Thursday, 3 January 2019

Live Recordings List 2019

I recently asked the question what live recordings should I listen to? You did me proud in your responses. I've compiled them here in alphabetical order so you can enjoy them too; 

  1. 801 live, Brian Eno and Phil Manzanera
  2. AC DC, If You Want Blood 
  3. Alex Chilton, Electricity by Candlelight
  4. Allman Brothers Band at Fillmore East
  5. And One, Live
  6. Anti-Nowhere League, Live in Yugoslavia
  7. Bad brains, Live at CBGB OMFUG 1982
  8. Bauhaus, Press the eject button and pass me the tape
  9. BB King, Live at the Regal
  10. Be Bop Deluxe, Live In The Air Age
  11. Big Big Train, Merchants of light
  12. Bill Nelson, Tripping The Light Fantastic
  13. Black Crowes and Jimmy Page, Live at the Greek
  14. Bob Dylan and the Rolling Thunder Revue, Live 1975
  15. Bob Marley and the Wailers, Babylon by Bus
  16. Bob Marley and the Wailers. Live at the Rainbow
  17. Brand X, Livestock, Billy Cobham & George Duke band live on tour in Europe
  18. Bruce Springsteen and The E Street Band, Live in New York City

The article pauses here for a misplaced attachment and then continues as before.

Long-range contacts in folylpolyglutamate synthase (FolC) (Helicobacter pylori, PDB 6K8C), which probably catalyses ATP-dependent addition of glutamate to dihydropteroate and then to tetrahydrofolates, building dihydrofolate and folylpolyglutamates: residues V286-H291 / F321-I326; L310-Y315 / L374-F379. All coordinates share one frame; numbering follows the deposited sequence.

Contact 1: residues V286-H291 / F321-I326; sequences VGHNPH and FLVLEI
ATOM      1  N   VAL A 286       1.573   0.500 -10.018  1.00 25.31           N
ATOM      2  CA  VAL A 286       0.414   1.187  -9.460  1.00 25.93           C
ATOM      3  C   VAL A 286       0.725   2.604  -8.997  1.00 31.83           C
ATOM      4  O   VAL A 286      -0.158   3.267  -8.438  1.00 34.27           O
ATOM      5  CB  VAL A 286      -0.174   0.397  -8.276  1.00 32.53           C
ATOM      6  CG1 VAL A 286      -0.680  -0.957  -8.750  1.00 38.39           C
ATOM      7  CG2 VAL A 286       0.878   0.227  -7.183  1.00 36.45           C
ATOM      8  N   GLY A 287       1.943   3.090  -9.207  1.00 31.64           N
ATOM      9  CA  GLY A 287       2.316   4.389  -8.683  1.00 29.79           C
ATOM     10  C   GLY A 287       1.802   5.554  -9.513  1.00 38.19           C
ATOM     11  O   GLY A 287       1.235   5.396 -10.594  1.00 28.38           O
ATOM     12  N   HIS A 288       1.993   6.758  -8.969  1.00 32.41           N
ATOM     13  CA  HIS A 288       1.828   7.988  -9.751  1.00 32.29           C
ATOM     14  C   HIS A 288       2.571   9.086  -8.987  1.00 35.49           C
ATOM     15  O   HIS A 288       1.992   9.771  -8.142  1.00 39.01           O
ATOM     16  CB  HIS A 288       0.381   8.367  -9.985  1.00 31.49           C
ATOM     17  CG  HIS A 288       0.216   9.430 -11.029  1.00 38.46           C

19. Cardiacs, All That Glitters Is A Mare's Nest
  20. Cardiacs, Live
  21. Cramps, Smell Of Female
  22. Cream, Live 
  23. Dan Hicks and His Hot Licks, Where’s the money?
  24. David Bowie, Cracked Actor
  25. David Bowie,Welcome to the Blackout
  26. David Bowie; Santa Monica '72, David Live' 74, The Thin White Duke, Nassau '76
  27. Deep Purple, live in Japan
  28. Depeche Mode, 101
  29. Derek and the Dominos live at the Fillmore
  30. DEV-O, Live The Mongoloid Years
  31. Devo, Live EP
  32. Doors, Absolutely Live
  33. Dr. Feelgood, Stupidity 
  34. Duke Ellington, Newport
  35. Elvis Costello and Nieve in USA is really really good
  36. Erasure’s Two Ring Circus
  37. Fleetwood Mac, The Dance.
  38. Frank Zappa Fillmore 
  39. Frank Zappa: Does Humour Belong in Music,